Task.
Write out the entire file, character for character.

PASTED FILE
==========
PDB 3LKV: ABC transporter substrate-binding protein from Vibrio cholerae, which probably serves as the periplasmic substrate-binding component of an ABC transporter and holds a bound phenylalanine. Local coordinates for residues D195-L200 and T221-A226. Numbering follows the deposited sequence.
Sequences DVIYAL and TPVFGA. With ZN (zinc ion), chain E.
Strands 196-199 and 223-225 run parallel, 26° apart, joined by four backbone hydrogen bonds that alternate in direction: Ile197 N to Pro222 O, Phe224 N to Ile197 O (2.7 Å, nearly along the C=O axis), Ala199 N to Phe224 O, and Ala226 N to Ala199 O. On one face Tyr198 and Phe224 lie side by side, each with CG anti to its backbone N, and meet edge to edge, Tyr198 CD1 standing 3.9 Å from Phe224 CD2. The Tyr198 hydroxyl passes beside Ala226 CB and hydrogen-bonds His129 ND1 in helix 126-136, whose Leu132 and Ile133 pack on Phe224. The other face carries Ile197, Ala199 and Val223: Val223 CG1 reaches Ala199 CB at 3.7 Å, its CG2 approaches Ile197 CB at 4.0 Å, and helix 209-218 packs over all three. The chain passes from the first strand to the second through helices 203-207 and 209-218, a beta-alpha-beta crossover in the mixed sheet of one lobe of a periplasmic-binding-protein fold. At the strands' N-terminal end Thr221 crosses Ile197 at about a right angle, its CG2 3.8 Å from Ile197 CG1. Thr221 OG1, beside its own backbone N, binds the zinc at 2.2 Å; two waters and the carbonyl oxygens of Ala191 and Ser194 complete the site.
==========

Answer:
PDB 3LKV: ABC transporter substrate-binding protein from Vibrio cholerae, which probably serves as the periplasmic substrate-binding component of an ABC transporter and holds a bound phenylalanine. Local coordinates for residues D195-L200 and T221-A226. Numbering follows the deposited sequence.
Sequences DVIYAL and TPVFGA. With ZN (zinc ion), chain E.
Strands 196-199 and 223-225 run parallel, 26° apart, joined by four backbone hydrogen bonds that alternate in direction: Ile197 N to Pro222 O, Phe224 N to Ile197 O (2.7 Å, nearly along the C=O axis), Ala199 N to Phe224 O, and Ala226 N to Ala199 O. On one face Tyr198 and Phe224 lie side by side, each with CG anti to its backbone N, and meet edge to edge, Tyr198 CD1 standing 3.9 Å from Phe224 CD2. The Tyr198 hydroxyl passes beside Ala226 CB and hydrogen-bonds His129 ND1 in helix 126-136, whose Leu132 and Ile133 pack on Phe224. The other face carries Ile197, Ala199 and Val223: Val223 CG1 reaches Ala199 CB at 3.7 Å, its CG2 approaches Ile197 CB at 4.0 Å, and helix 209-218 packs over all three. The chain passes from the first strand to the second through helices 203-207 and 209-218, a beta-alpha-beta crossover in the mixed sheet of one lobe of a periplasmic-binding-protein fold. At the strands' N-terminal end Thr221 crosses Ile197 at about a right angle, its CG2 3.8 Å from Ile197 CG1. Thr221 OG1, beside its own backbone N, binds the zinc at 2.2 Å; two waters and the carbonyl oxygens of Ala191 and Ser194 complete the site.